Spanish PBMAs were categorized into eight different food groups according to their format characteristics: (1) plant-based sausages, (2) plant-based nuggets and breaded food, (3) plant-based meatballs, (4) vegetarian cold cuts, (5) veggie patties, (6) “Beyond Meat-type” hamburger patties, (7) “Chicken-type” strips (vegan/vegetarian products made from soy), and (8) plant-based mince. Each item was classified into a single main group, based on the similarity to meat-based products and dishes. Products excluded from the study were those vegetarian foods not specifically created to mimic meat products, such as tofu, tempeh, seitan and falafel.
In order to classify the products by their nutritional composition, we used nutritional claims from AESAN [29] (Table 1). However, in some cases, the UK’s FoP labeling [30] was used (according to the nutrition claims of EU Nutrition and Health Claims Regulation legislation (EC) 1924/2006) [31] in order to categorize the products based on the content of total fat, saturated fat and salt as shown in Table 2.
To classify the products according to the degree of processing, we used the NOVA system [26,27] and the four groups currently described:
1. Unprocessed or minimally processed foods; 2. Foods with a simple or basic processing; 3. Moderately processed foods and 4. Ultra-processed foods.

2.2. Statistical Analysis

Descriptive statistics (median, minimum and maximum) of energy and selected nutrients (carbohydrates, sugars, fat, saturated fat, protein, sodium and dietary fiber) were calculated per 100 g. As expected, there was missing information about dietary fiber and iron, unless specifically added to these products. Groups were assigned according to their main ingredients and similar characteristics to comparable processed meat products. The statistical analysis was performed using the statistical software Rstudio Desktop version 4.1.2, with the significance level set at p < 0.05.

3. Results

Overall, 176 plant-based meat alternatives were identified, but due to the repetition of some products in the different Spanish supermarkets, we analyzed a total of 148 individual products. Alcampo supermarket had the largest number of products on offer (n = 54), whereas the other supermarkets had lower quantities of products available (Aldi n = 28, Carrefour n = 30, El Corte Inglés n = 24, Dia n = 5, Lidl n = 26 and Mercadona n = 11). Table 3 shows the plant-based product categories analyzed in this study. The products were classified into eight different categories according to their similarity to comparable processed meats. Veggie patties were the group most found in supermarkets (29/148), followed by plant-based meatballs (25/148), plant-based sausages (21/148), “Beyond Meat-type” hamburger patties (20/148), vegetarian cold cuts (17/148), plant-based mince (17/148), “Chicken-type” strips (10/148) and plant-based nuggets and breaded food (9/148). We evaluated every group in order to compare quantitative and qualitative information and estimate the degree of processing using the NOVA classification system.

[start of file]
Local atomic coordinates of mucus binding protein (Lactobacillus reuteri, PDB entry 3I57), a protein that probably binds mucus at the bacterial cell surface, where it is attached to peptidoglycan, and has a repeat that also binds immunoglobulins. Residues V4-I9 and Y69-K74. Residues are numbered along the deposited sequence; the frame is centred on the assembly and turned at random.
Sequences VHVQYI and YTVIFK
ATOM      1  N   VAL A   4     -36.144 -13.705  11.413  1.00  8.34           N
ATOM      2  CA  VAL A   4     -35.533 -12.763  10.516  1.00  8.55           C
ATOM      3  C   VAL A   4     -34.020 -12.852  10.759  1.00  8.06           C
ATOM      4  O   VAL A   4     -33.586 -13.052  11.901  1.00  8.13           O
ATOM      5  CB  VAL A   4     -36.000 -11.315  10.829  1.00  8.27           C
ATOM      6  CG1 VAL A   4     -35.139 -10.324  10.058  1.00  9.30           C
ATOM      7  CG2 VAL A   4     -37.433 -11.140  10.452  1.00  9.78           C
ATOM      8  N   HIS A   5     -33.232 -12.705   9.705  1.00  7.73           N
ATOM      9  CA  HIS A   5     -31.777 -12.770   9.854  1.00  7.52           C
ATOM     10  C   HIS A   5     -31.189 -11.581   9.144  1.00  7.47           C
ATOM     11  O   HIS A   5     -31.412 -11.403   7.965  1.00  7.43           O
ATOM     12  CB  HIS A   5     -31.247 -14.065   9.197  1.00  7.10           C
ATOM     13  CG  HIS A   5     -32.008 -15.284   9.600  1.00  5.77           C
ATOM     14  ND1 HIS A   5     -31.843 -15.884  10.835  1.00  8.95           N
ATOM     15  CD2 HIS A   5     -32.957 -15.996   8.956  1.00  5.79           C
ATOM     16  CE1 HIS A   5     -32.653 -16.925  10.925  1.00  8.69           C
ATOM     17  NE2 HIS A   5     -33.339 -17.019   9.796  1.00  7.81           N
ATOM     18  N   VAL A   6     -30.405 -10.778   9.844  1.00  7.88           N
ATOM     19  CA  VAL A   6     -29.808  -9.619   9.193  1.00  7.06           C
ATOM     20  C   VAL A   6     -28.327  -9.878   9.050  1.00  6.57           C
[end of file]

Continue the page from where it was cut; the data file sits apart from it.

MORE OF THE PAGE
3.1. Ingredient Analysis

Table 4 summarizes the main ingredients of the products analyzed. The main protein sources of these products diverged greatly depending on the item. The most common was soy protein (91/148), used in a variety of forms, including concentrated soy protein, isolated soy protein, hydrolyzed soy protein and texturized soy protein. The second most common was gluten (42/148). A variety of whole grains and flours such as black beans, chickpeas, rice, spelt, corn and quinoa were present in 64/148 of the products. However, 43/148 of the products contained some type of animal protein, making them non-vegan products. The main animal protein sources were egg white and milk. Overall, vegetarian cold cuts were the category that had more animal protein content in their ingredients, followed by plant-based nuggets and breaded food, and plant-based meatballs.
With regard to fat, only a few products reported the percentage of the main oil that they contain. The most common was sunflower oil, present in 101/148 of the products, followed by rapeseed oil, reported in 44/148 of the items. The use of saturated fats like coconut oil or palm oil was significantly lower (15/148 and 2/148, respectively). Only 8/148 of the products contained olive oil exclusively in their formulation and 5/148 of the products had a combination of olive oil and sunflower or rapeseed oil. Egg yolk was present in 9/148 products, making them non-vegan. Considering carbohydrate sources, wheat flour was the most common ingredient, present in 64/148 of the products. Only 11/148 of the products were fortified with iron and 10/148 with vitamin B12. Overall, only 21/148 of the products were fortified.

3.2. Organic Farming

There was a diversity of the percentages of the products labeled as organic (Table 5) in the different categories, but the majority of the products available in the supermarkets were produced conventionally. Organic vegetable protein was found in 52/148 of the products, whereas 45/148 contained organic fat and only 3/148 of products contained organic animal protein.

3.3. Nutritional Composition

Table 6 shows the nutritional information by group as the median (minimum and maximum) per 100 g of product across each category. The average energy was 215 kcal/100 g. Plant-based mince had the highest value (320 kcal/100 g) followed by plant-based sausage (254 kcal/100 g), plant-based nuggets and breaded food (229 kcal/100 g), and veggie patties (201 kcal/100 g), whereas “Chicken-type” strips had the lowest energy (154 kcal/100 g). Regarding the protein content, the average was 15.0 g/100 g, with vegetarian cold cuts showing the lowest content (7.30 g/100 g) and plant-based mince the highest (47.30 g/100 g).
Total carbohydrates ranged from 2.65 g to 17.9 g/100 g. Plant-based nuggets and breaded food (17.9 g/100 g), veggie patties (15.6 g/100 g) and plant-based mince (13.0 g/100 g) contained the highest amounts. Sugars were generally low (<5 g/100 g) and only plant-based mince had a moderate content (5.80 g/100 g). Almost all products can be considered a source of fiber (>3 g/100 g).